I have gained 146 CPEs in the past three years through attending security conferences, offering training courses and writing security-related articles.  For renewal of my CISSP credential,  I only need 120 CPEs. 10 CPEs can be carried forward to the next 3-year term.  Counting back, I am wasting 16 CPEs.


DNSSEC can support wild card domain names

I have tested that DNSSEC can support wild card domain names by looking at the status of the AD (Authenticated Data) field.  Here is a snapshot.  Look at the AD field.  My original entry in the name server side is "*.i3way.net  1H IN A".

C:\bind>dig kill123.i3way.net
; <<>> DiG 9.9.1-P2 <<>> kill123.i3way.net
;; flags: qr rd ra ad; QUERY: 1, ANSWER: 1, AUTHORITY: 2, ADDITIONAL: 5
kill123.i3way.net.      3600    IN      A
C:\bind>dig kill234.i3way.net
kill234.i3way.net.      3600    IN      A
C:\bind>dig kill234.i3way.net
; <<>> DiG 9.9.1-P2 <<>> kill234.i3way.net
;; global options: +cmd
;; Got answer:
;; ->>HEADER<<- 12253="12253" font="font" id:="id:" noerror="noerror" opcode:="opcode:" query="query" status:="status:">
;; flags: qr rd ra ad; QUERY: 1, ANSWER: 1, AUTHORITY: 2, ADDITIONAL: 5
kill234.i3way.net.      3600    IN      A


Root server instance and DDoS attacks

Maldives suffers from DDoS attacks from time to time. The attack traffic is coming from overseas and therefore the international links are saturated.  However, the local backbone within the country should have sufficient capacity to serve local access but due to the need to do name query with root zone nameservers which are in overseas, local people can not access local website.  The solution is of course to implement anycast root server instance within the country.   Apart from mitigating the effect of DDoS attack, the other purpose is that if there is a break in submarine cables due to earthquake, at least, local content can still be accessible by local people.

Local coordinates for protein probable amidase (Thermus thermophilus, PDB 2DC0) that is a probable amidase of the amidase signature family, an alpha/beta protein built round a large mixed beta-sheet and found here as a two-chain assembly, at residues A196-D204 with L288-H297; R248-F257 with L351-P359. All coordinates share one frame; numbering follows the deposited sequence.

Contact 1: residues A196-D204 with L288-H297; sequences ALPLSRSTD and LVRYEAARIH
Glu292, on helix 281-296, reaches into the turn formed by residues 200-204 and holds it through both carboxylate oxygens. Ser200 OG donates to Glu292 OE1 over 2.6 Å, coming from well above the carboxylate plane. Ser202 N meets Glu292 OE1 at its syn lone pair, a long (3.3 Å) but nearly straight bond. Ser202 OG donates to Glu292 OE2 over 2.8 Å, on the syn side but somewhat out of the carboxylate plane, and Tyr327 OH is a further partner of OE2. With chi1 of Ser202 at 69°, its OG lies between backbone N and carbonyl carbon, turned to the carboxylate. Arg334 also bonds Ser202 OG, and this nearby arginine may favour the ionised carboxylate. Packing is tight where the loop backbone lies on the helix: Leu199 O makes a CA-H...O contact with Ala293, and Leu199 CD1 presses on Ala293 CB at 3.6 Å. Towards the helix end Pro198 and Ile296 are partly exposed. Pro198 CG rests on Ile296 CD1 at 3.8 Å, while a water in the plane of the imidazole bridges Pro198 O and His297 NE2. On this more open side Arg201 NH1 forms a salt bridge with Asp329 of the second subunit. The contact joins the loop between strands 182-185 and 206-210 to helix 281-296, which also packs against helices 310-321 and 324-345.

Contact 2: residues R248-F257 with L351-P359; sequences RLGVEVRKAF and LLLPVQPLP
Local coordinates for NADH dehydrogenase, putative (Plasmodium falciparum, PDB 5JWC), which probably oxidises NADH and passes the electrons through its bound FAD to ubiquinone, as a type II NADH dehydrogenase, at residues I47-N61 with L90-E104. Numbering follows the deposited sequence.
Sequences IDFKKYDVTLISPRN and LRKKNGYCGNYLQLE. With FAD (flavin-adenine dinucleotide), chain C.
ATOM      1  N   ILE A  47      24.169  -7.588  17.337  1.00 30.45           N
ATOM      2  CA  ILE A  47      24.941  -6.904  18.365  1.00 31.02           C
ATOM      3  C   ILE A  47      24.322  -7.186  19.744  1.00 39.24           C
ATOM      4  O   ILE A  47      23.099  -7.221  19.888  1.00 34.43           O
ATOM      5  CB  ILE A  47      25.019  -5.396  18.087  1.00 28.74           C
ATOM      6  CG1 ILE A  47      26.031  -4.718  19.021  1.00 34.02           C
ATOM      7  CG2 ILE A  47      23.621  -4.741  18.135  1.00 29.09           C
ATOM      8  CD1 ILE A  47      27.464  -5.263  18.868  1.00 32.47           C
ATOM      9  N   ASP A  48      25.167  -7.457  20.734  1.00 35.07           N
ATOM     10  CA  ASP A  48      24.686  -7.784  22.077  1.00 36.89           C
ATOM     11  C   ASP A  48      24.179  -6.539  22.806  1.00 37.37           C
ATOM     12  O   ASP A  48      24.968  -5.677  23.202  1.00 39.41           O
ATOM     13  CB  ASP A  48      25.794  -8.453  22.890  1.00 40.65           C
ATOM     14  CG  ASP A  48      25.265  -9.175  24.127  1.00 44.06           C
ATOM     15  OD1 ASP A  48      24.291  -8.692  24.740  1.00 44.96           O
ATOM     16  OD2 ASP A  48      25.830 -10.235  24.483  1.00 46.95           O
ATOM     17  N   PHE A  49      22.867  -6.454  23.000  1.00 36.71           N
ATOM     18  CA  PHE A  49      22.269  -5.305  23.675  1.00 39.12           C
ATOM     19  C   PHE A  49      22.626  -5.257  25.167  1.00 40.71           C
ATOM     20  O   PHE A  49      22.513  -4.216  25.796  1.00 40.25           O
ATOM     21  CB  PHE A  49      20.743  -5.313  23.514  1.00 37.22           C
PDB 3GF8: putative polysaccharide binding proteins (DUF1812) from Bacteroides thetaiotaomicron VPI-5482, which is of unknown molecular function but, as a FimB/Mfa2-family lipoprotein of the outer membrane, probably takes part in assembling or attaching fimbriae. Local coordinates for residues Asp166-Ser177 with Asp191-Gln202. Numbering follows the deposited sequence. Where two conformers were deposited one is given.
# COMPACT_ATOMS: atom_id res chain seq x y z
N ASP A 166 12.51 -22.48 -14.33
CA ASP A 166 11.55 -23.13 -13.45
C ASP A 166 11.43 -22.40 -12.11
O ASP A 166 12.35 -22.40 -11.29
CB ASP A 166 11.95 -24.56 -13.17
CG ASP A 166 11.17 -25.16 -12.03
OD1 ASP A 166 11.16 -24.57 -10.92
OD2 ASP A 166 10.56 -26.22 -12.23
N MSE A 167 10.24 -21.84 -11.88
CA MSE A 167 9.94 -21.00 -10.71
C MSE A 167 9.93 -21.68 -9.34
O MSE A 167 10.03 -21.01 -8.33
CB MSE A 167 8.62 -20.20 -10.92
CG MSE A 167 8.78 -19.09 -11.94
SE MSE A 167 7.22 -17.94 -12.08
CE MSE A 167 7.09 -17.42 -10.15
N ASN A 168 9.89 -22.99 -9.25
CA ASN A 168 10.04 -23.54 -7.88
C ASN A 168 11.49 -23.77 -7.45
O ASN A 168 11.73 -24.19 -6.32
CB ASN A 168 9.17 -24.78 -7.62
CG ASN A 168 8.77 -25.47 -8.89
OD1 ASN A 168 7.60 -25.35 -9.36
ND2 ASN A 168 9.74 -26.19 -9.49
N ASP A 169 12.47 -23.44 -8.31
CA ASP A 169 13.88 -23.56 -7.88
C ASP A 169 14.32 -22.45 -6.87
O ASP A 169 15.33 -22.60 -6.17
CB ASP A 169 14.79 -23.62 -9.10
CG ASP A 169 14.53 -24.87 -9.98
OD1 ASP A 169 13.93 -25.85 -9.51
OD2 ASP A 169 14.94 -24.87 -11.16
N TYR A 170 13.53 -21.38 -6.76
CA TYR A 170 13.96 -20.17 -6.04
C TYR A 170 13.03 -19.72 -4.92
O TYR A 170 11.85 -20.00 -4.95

A look at DNSSEC amplification attack again

The query "dig +dnssec any isc.org" returns a packet size of 3993 bytes

[ ~]# dig +dnssec any isc.org | grep "MSG SIZE"
;; MSG SIZE  rcvd: 3994

The original query is 50 bytes in size.  If the answer is directed to a victim name server using IP address spoofing (reflector), this action can give an amplification factor of 80.  In theory, a 100 Mbps link can flood out 8 Gbps traffic to DoS a name server.  Woo, no way the name server can survive.


DNSSEC-aware resolvers

I noticed that  the biggest ISPs in US  (Comcast, AT&T, Sprint, Verizon etc) have made  their resolvers DNSSEC-aware.  This is in response to FCC recommendation  to protect their customers.  The task is easy, just add the root trust anchor in resolvers and enable DNSSEC in configuration file.

In other countries, if ISPs do not want to validate DNSSEC, they should leave this job to corporate users or end users.  In that case, they should not block DNSSEC traffic in their network with UDP larger than 512 bytes.  Not just don’t block, they should set their firewalls in an appropriate way to allow large UDP  payload to go through.  In fact, this requirement is not just for DNSSEC, it is also for IPv6.   When a resolver ask for the name servers of .com from the root zone, 13 name servers, 13 IPv4 addresses and 13 IPv6 addresses will be provided.  The UDP size could be larger than 512 bytes.


Europe ran out of IPv4 addresses

Europe has run out of IPv4 addresses, that was announced by RIPE on 14 September 2012.  That is a good news.  In the lack of IPv4 addresses, ISPs, mobile operators and large corporations will think seriously about  IPv6 deployment in order to sustain their future business plans.  This will drive the growth of IPv6.

In fact, in Asia Pacific region, we have no more IPv4 addresses since 15 April 2011.

I am a keen supporter of IPv6.  All my emails to gmail users are sent over IPv6 channel everyday.


rescuing mail server

The Hong Kong National Education Centre (HKNEC) has been under DDoS attack by Anonymous since last Saturday and the attack is going on.  Both web access and email service can not respond.  From DNS records, I note that there are some actions taking place to rescue the mail service:

hknec.org.              3600    IN      MX      90
hknec.org.              3600    IN      MX      10 mail.hknec.org.

HKNEC wants to use the backup mail server to rescue in case the main can not respond.  However MX can not point to an IP address.  " " is wrong with a full stop after 37.  For host name, the last full stop is required.

Another thing wrong is that the backup mail server (  and the main server ( are on the same network segment and the network segment is now under heavy DDoS traffic.  An IP address outside the network segment should be used for mail backup.